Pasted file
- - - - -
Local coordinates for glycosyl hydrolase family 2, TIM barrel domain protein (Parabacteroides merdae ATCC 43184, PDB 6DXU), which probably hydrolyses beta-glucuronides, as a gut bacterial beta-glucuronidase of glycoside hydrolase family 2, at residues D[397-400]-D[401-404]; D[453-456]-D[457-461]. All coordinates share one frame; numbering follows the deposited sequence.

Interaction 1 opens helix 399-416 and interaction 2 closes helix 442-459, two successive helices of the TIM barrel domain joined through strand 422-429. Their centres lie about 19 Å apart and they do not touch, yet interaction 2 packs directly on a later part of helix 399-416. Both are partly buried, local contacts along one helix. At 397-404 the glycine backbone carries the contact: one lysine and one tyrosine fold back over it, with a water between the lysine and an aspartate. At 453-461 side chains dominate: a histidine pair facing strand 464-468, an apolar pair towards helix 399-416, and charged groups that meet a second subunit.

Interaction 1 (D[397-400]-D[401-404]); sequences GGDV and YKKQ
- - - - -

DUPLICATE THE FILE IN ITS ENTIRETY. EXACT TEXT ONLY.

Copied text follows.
Local coordinates for glycosyl hydrolase family 2, TIM barrel domain protein (Parabacteroides merdae ATCC 43184, PDB 6DXU), which probably hydrolyses beta-glucuronides, as a gut bacterial beta-glucuronidase of glycoside hydrolase family 2, at residues D[397-400]-D[401-404]; D[453-456]-D[457-461]. All coordinates share one frame; numbering follows the deposited sequence.

Interaction 1 opens helix 399-416 and interaction 2 closes helix 442-459, two successive helices of the TIM barrel domain joined through strand 422-429. Their centres lie about 19 Å apart and they do not touch, yet interaction 2 packs directly on a later part of helix 399-416. Both are partly buried, local contacts along one helix. At 397-404 the glycine backbone carries the contact: one lysine and one tyrosine fold back over it, with a water between the lysine and an aspartate. At 453-461 side chains dominate: a histidine pair facing strand 464-468, an apolar pair towards helix 399-416, and charged groups that meet a second subunit.

Interaction 1 (D[397-400]-D[401-404]); sequences GGDV and YKKQ